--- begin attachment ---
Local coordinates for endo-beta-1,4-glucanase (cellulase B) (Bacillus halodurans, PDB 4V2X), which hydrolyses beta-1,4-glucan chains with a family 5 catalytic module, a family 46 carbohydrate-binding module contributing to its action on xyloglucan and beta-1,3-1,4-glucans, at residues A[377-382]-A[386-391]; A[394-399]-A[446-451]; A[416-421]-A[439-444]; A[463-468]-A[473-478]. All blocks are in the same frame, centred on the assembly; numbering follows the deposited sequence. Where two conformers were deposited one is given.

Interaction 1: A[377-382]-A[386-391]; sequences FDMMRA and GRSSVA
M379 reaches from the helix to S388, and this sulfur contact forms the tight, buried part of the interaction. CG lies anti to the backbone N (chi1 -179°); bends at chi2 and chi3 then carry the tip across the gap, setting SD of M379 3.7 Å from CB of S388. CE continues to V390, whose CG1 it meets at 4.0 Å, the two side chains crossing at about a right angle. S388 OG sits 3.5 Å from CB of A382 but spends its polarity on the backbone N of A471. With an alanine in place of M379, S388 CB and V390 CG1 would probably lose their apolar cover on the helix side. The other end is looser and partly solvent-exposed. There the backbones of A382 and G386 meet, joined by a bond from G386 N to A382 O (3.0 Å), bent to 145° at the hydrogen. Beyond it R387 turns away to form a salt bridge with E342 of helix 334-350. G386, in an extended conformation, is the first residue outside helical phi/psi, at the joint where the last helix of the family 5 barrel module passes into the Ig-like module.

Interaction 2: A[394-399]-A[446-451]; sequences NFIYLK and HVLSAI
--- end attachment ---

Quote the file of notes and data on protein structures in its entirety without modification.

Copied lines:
Local coordinates for endo-beta-1,4-glucanase (cellulase B) (Bacillus halodurans, PDB 4V2X), which hydrolyses beta-1,4-glucan chains with a family 5 catalytic module, a family 46 carbohydrate-binding module contributing to its action on xyloglucan and beta-1,3-1,4-glucans, at residues A[377-382]-A[386-391]; A[394-399]-A[446-451]; A[416-421]-A[439-444]; A[463-468]-A[473-478]. All blocks are in the same frame, centred on the assembly; numbering follows the deposited sequence. Where two conformers were deposited one is given.

Interaction 1: A[377-382]-A[386-391]; sequences FDMMRA and GRSSVA
M379 reaches from the helix to S388, and this sulfur contact forms the tight, buried part of the interaction. CG lies anti to the backbone N (chi1 -179°); bends at chi2 and chi3 then carry the tip across the gap, setting SD of M379 3.7 Å from CB of S388. CE continues to V390, whose CG1 it meets at 4.0 Å, the two side chains crossing at about a right angle. S388 OG sits 3.5 Å from CB of A382 but spends its polarity on the backbone N of A471. With an alanine in place of M379, S388 CB and V390 CG1 would probably lose their apolar cover on the helix side. The other end is looser and partly solvent-exposed. There the backbones of A382 and G386 meet, joined by a bond from G386 N to A382 O (3.0 Å), bent to 145° at the hydrogen. Beyond it R387 turns away to form a salt bridge with E342 of helix 334-350. G386, in an extended conformation, is the first residue outside helical phi/psi, at the joint where the last helix of the family 5 barrel module passes into the Ig-like module.

Interaction 2: A[394-399]-A[446-451]; sequences NFIYLK and HVLSAI